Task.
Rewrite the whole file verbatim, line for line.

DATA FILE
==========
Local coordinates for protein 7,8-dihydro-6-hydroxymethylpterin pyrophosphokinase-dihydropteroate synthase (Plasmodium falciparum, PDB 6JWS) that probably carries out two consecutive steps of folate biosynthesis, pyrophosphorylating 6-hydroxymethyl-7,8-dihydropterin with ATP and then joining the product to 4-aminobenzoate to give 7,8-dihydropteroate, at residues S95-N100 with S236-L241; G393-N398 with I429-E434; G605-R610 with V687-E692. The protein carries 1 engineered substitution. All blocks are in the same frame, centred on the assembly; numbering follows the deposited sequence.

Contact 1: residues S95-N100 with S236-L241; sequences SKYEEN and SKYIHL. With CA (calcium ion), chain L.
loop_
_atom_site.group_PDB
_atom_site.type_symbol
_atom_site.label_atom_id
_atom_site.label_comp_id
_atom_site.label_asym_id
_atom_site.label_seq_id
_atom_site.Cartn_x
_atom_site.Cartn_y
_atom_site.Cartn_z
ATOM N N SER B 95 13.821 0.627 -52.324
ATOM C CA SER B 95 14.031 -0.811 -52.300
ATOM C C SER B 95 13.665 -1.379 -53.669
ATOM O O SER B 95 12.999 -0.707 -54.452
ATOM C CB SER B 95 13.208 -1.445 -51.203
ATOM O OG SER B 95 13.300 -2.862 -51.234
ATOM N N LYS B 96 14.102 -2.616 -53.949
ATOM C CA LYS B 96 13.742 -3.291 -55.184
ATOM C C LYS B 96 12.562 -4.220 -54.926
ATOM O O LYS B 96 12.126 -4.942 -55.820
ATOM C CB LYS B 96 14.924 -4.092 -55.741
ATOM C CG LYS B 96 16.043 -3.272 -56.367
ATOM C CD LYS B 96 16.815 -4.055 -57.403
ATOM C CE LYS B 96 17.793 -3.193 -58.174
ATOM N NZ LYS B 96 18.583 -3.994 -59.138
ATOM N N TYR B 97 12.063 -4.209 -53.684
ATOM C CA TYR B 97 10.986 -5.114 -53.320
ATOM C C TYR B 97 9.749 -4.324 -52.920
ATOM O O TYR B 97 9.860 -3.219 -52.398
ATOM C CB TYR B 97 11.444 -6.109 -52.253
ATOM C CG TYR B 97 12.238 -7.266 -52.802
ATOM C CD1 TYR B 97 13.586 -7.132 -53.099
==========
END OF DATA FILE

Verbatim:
Local coordinates for protein 7,8-dihydro-6-hydroxymethylpterin pyrophosphokinase-dihydropteroate synthase (Plasmodium falciparum, PDB 6JWS) that probably carries out two consecutive steps of folate biosynthesis, pyrophosphorylating 6-hydroxymethyl-7,8-dihydropterin with ATP and then joining the product to 4-aminobenzoate to give 7,8-dihydropteroate, at residues S95-N100 with S236-L241; G393-N398 with I429-E434; G605-R610 with V687-E692. The protein carries 1 engineered substitution. All blocks are in the same frame, centred on the assembly; numbering follows the deposited sequence.

Contact 1: residues S95-N100 with S236-L241; sequences SKYEEN and SKYIHL. With CA (calcium ion), chain L.
loop_
_atom_site.group_PDB
_atom_site.type_symbol
_atom_site.label_atom_id
_atom_site.label_comp_id
_atom_site.label_asym_id
_atom_site.label_seq_id
_atom_site.Cartn_x
_atom_site.Cartn_y
_atom_site.Cartn_z
ATOM N N SER B 95 13.821 0.627 -52.324
ATOM C CA SER B 95 14.031 -0.811 -52.300
ATOM C C SER B 95 13.665 -1.379 -53.669
ATOM O O SER B 95 12.999 -0.707 -54.452
ATOM C CB SER B 95 13.208 -1.445 -51.203
ATOM O OG SER B 95 13.300 -2.862 -51.234
ATOM N N LYS B 96 14.102 -2.616 -53.949
ATOM C CA LYS B 96 13.742 -3.291 -55.184
ATOM C C LYS B 96 12.562 -4.220 -54.926
ATOM O O LYS B 96 12.126 -4.942 -55.820
ATOM C CB LYS B 96 14.924 -4.092 -55.741
ATOM C CG LYS B 96 16.043 -3.272 -56.367
ATOM C CD LYS B 96 16.815 -4.055 -57.403
ATOM C CE LYS B 96 17.793 -3.193 -58.174
ATOM N NZ LYS B 96 18.583 -3.994 -59.138
ATOM N N TYR B 97 12.063 -4.209 -53.684
ATOM C CA TYR B 97 10.986 -5.114 -53.320
ATOM C C TYR B 97 9.749 -4.324 -52.920
ATOM O O TYR B 97 9.860 -3.219 -52.398
ATOM C CB TYR B 97 11.444 -6.109 -52.253
ATOM C CG TYR B 97 12.238 -7.266 -52.802
ATOM C CD1 TYR B 97 13.586 -7.132 -53.099